Robert The Bruce
Robert the Bruce was born Robert VIII de Bruce on July 11, 1274. He had ties to the Scottish royal family by marriage through his grandfather Robert de Bruce VI, who claimed the throne when it was left vacant in 1290. Feudal Superiority was claimed by Edward I and John de Balliol was awarded the crown instead. In 1292 Robert VII resigned his title of Earl of Carrick in favour of his son Robert VIII.
By 1295 the scottish rebellions had started and were being led by William Wallace. The Bruce was originally one of the leading supporters of Wallace before regaining Edward I's confidence. With the death of Wallace in 1305 however The Scottish War for Independence took a dramatic turn.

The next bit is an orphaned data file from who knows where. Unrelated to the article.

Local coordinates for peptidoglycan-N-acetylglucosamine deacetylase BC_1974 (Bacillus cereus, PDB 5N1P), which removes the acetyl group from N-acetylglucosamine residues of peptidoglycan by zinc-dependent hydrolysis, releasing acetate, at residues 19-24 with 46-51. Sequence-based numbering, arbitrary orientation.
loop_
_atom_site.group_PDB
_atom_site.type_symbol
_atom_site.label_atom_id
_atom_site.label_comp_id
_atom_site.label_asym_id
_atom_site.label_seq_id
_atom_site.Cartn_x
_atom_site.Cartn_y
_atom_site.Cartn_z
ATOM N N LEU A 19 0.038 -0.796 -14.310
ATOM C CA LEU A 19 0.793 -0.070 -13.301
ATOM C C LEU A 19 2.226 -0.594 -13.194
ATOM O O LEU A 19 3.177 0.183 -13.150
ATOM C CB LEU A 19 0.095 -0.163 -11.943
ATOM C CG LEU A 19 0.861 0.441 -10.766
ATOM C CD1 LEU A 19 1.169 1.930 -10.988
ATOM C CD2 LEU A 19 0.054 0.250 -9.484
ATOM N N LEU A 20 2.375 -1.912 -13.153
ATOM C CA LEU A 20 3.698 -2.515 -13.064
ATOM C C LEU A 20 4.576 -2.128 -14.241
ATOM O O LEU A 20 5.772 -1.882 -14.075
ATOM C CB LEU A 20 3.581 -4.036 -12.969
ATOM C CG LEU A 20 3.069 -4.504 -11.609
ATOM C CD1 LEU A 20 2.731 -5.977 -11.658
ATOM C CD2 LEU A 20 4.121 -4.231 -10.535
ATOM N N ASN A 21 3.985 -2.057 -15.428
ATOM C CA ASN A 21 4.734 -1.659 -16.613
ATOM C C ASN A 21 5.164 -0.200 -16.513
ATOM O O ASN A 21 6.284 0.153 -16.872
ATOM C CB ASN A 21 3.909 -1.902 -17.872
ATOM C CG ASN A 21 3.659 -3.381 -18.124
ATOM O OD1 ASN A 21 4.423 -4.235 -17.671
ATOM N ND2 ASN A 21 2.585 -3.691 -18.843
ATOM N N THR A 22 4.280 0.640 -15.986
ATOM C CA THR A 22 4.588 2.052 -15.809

February 10, 1306 saw John "the Red" Comyn murdered at Dumfries by Bruce in a decisive maneuver to be crowned King of Scotland. Robert the Bruce was crowned on March 25th at Scone before several lost battles made him an outlaw and fugitive. He returned in 1307 and over several years gained supporters in his cause to free Scotland. By 1314 Robert the Bruce had recaptured Perth, Galloway, and Edinburgh among others. His defeat of Edward II on June 24, 1314 at Bannockburn marked the triumph of Robert I.
The treaty of Northampton with Edward III in 1328 recognised Robert I as King of Scotland and renounced English claims to the country. Robert the Bruce spent his years after Bannockburn reviving his kingdom. He worked with his parliament to restart the the processes of royal government, fixing the administrative and legal issues and reviving the exchequer audits.
Robert the Bruce died at Cardross, Dumbartonshire on June 7, 1329 and was buried at Dunfermline Abbey.
If you would like to know more about this Scottish Hero and the events and people surrounding his life please check out the links below.